Ahead of the Sports Safety Curve

“National attention on concussions has been growing since the mid-2000s. We wanted to get ahead of the curve and become the model for sports safety for the state,” said John Davis, HCPSS coordinator of athletics. “We’re proud of our role in developing and following sports safety best practices.”

HCPSS is the first school system in Maryland and one of the first in the country to offer a state-of-the- art sports concussion management and education program that includes Immediate Post-concussion Assessment and Cognitive Testing (ImPACT), especially as an eligibility requirement for contact sports. Since 2008, the school system has used ImPACT to help detect and treat concussions in high school athletes through a program developed by Dr. Gerard Gioia, director of the SCORE concussion program at Children’s National Medical Center.

For ImPACT, student athletes participate in pre-concussion baseline testing to assess verbal and visual memory, and processing speed and reaction time. This information is then used as a comparison after an injury to help detect and recover from a concussion. After a concussion, the athlete works with the school’s athletic trainer as part of the “return to play” protocol, individualized to simulate each sport’s skills. HCPSS is one of the few school systems in the state to provide full-time athletic trainers at each high school. Allison Hammond, who has served as the Wilde Lake High School athletic trainer for more than 10 years, sees the ImPACT testing as a “great tool for us to use in our toolbox” to be sure students can go back to athletics or academics safely.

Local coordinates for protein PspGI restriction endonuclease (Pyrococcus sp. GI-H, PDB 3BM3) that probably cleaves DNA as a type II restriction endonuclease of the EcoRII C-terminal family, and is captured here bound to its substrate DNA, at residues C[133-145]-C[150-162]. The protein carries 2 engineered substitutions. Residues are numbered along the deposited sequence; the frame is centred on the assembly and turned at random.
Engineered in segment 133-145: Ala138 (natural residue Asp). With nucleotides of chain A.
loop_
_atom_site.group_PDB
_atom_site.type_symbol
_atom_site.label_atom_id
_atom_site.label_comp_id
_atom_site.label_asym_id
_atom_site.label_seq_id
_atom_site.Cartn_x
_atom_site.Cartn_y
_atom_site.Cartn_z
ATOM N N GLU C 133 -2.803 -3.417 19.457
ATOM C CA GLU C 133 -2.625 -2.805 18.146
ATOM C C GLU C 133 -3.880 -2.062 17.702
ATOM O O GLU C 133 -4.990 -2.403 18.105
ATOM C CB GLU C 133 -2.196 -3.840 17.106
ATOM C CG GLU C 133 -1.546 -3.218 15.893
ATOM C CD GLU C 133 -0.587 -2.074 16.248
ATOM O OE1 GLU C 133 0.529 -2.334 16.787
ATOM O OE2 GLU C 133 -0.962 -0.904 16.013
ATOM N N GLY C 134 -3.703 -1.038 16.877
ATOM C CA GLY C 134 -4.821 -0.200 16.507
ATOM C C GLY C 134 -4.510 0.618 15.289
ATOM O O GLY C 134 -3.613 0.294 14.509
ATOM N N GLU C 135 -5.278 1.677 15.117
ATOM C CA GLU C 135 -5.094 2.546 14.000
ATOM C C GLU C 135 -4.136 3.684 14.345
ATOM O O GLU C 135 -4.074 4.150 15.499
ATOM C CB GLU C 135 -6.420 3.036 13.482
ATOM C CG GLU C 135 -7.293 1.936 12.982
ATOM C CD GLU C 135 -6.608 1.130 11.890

In addition to ImPACT, HCPSS has a robust concussion management education program, which is mandatory for coaches. Wilde Lake senior Daquan Pridget, who plays football and runs track, said he’s now more educated about concussion symptoms, so he’d know to talk to his coach if he experienced any of them after an injury.

Mike Harrison has coached football at his alma mater, Wilde Lake, since 1984 and helped pilot ImPACT. Harrison views Hammond as his “partner in sports safety” as he focuses on instructing his players about safe tackling techniques. He said, “We want to be good ambassadors of the sport of football for our students, so student athletes can go on to be productive members of society.”

Chronicling the HCPSS Concussion Program

Learn more about HCPSS’ sports safety program by watching WBAL‐TV’s coverage at: http://hcpssne.ws/2ddg7sc.